In the Company of Men

I am a woman and the president of an hvacr company in Howard, NY. I am writing in response to John R. Hall’s column about Sarah Wyckoff [“Sarah’s Not Smilin’ — Yet,” June 4].

I think there is a real need for women in this industry and a lot of opportunity for them. As a woman in a man’s world, I felt I did need to prove myself and my knowledge before I was accepted, but once I was accepted, I was treated the same as anyone else in the industry.

My daughter is our salesperson and maintains a high closure rate because she listens to what people say and develops a good rapport with her customers. We both work hard to stay up with the latest technology, and I think that means a lot.

Our company is a family-owned and -operated business, and having my husband and son in the business has definitely made it easier, but it’s been our hard work and knowledge that have made us an accepted and respected part of the industry in our area. I wish I could let more women know to hang in there, this is a good industry to be in.

Some of Sarah’s trouble may be what I see with most new hvac graduates, which is unreal expectations.

Diana Linton

President

On Call Energy Management Systems

Howard, NY



And Prejudice for Some

[Editor’s note: This letter is in response to John R. Hall’s editorial “Sarah’s Not Smilin’ — Yet,” June 4.] Gender bias? You bet! As a veteran teacher (17 years) of a very successful Heating, Air Conditioning and Refrigeration service program in New York, I have witnessed firsthand the bias in our industry. I can accurately state that my placement rate is 100% as long as my graduates are male. Several years ago, two females completed my 900-hour course successfully. Both were intelligent, highly motivated, and good communi-cators. Both girls were placed in entry-level jobs. However, the employers made it quite clear up front that women had no place in this industry. They were doomed before they received their first paycheck.

Girl number one was told she was expected to work a minimum of 60 hours per week — quite impossible as she was a single mom with two small children, trying to make a career for herself and support siblings. She worked a few months, but was unable to maintain a 60-hour workweek while raising two kids.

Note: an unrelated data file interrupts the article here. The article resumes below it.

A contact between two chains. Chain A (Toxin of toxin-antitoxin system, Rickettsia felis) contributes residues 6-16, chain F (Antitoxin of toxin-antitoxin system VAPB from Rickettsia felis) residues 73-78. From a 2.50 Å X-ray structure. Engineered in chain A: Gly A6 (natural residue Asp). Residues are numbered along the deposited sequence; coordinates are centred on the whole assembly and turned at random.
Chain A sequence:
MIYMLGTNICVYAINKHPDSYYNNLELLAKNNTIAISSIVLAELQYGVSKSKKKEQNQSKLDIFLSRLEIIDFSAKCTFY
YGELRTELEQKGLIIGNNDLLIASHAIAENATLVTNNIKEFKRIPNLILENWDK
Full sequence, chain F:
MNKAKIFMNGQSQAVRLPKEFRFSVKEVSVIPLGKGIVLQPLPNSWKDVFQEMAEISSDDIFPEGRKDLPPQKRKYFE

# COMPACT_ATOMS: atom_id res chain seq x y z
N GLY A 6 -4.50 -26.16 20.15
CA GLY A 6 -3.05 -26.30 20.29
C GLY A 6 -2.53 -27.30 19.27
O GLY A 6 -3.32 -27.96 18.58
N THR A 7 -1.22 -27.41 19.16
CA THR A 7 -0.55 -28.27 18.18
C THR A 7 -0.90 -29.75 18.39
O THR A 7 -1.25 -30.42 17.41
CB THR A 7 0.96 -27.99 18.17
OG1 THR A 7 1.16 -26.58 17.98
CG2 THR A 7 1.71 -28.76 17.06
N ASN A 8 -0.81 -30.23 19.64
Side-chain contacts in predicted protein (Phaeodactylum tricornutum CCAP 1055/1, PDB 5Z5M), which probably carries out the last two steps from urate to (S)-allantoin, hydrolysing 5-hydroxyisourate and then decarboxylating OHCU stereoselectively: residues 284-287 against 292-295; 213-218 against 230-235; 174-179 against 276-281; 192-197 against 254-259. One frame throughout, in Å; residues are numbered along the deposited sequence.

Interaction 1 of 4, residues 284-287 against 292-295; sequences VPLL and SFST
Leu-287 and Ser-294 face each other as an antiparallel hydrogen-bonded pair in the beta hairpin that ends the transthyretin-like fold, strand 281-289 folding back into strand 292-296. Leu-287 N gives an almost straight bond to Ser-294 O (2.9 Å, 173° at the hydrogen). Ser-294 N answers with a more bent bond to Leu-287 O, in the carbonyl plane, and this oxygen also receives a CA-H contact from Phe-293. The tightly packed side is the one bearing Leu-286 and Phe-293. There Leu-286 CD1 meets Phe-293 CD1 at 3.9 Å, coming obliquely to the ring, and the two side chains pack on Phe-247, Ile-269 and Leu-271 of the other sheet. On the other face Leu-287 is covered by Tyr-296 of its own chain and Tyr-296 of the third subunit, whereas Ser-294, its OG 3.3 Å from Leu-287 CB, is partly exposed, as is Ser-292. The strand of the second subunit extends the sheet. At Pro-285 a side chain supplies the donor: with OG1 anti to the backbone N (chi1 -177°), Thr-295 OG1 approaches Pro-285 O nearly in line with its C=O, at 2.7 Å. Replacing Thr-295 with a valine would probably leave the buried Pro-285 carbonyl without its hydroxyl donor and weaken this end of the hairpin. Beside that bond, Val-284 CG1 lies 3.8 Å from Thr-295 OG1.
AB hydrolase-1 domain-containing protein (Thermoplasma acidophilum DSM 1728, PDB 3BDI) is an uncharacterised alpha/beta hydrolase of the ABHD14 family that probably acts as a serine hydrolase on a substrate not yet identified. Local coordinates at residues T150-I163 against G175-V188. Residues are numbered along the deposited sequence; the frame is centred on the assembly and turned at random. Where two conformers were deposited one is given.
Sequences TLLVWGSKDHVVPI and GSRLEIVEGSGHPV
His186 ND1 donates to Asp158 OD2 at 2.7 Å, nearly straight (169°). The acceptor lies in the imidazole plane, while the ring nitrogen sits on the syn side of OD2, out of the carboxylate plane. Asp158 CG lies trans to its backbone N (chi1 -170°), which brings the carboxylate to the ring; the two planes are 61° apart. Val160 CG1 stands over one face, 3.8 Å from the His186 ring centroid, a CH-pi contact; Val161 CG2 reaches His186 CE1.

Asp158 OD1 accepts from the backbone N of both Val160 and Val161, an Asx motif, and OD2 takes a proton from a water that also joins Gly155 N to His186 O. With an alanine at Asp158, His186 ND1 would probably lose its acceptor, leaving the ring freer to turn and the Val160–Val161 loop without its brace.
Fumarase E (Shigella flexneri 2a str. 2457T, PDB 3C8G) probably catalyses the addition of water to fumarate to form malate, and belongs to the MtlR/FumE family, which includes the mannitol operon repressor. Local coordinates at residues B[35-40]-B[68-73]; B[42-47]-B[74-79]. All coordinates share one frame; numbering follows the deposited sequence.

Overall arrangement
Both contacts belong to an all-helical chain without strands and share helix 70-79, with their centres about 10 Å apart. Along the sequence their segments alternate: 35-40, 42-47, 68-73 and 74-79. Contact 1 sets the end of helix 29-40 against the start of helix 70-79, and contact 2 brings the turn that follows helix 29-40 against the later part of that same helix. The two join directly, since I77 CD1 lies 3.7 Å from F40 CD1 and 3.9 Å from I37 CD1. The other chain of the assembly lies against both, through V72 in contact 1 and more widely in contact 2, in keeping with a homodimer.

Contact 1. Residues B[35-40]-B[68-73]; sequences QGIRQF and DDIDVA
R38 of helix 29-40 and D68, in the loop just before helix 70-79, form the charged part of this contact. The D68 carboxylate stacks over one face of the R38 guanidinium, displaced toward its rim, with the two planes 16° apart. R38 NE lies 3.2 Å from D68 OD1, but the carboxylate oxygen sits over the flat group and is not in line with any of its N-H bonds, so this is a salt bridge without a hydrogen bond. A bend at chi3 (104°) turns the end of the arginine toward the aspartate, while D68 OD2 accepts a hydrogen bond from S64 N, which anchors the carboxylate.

Girl number two, also a single mother, was hired by a company whose owner was very vocal about females in the industry. The good news was she was expected to work just 40 hours per week. Was she lucky. The bad news was the company sent her out in a van on her own the very first day, obviously to prove his [the owner’s] point. Needless to say, she struggled and was morally beaten down. On day four of her employment, she injured her arm while taking a 40-foot ladder from the roof of the van. After receiving medical attention, she returned to work two days later to discover she’d been fired.

I could go on and on with more, similar stories, but I’m sure you get my drift. And it’s not just our trade. I’ve seen other females in other trade programs in our school suffer the same fate. Our hvac industry is facing a severe shortage of workers during the next five years. Some day soon, someone will wake up to no heat or no cooling, get on the phone to call for service, and find nobody at the other end to answer. This industry needs to re-evaluate the need for “five years experience required” availability, the growing number of entry-level candidates, and most importantly, a wage that pays more than one can earn working at the local home improvement store or supermarket. Nine hundred hours of training deserves more than minimum wage plus a dollar or two. This is 2001. Gas prices are approaching $2 per gallon, almost as much as a gallon of milk.

Thomas Destino Instructor Niagara Career and Technical Center Sanborn, NY

Publication date: 06/18/2001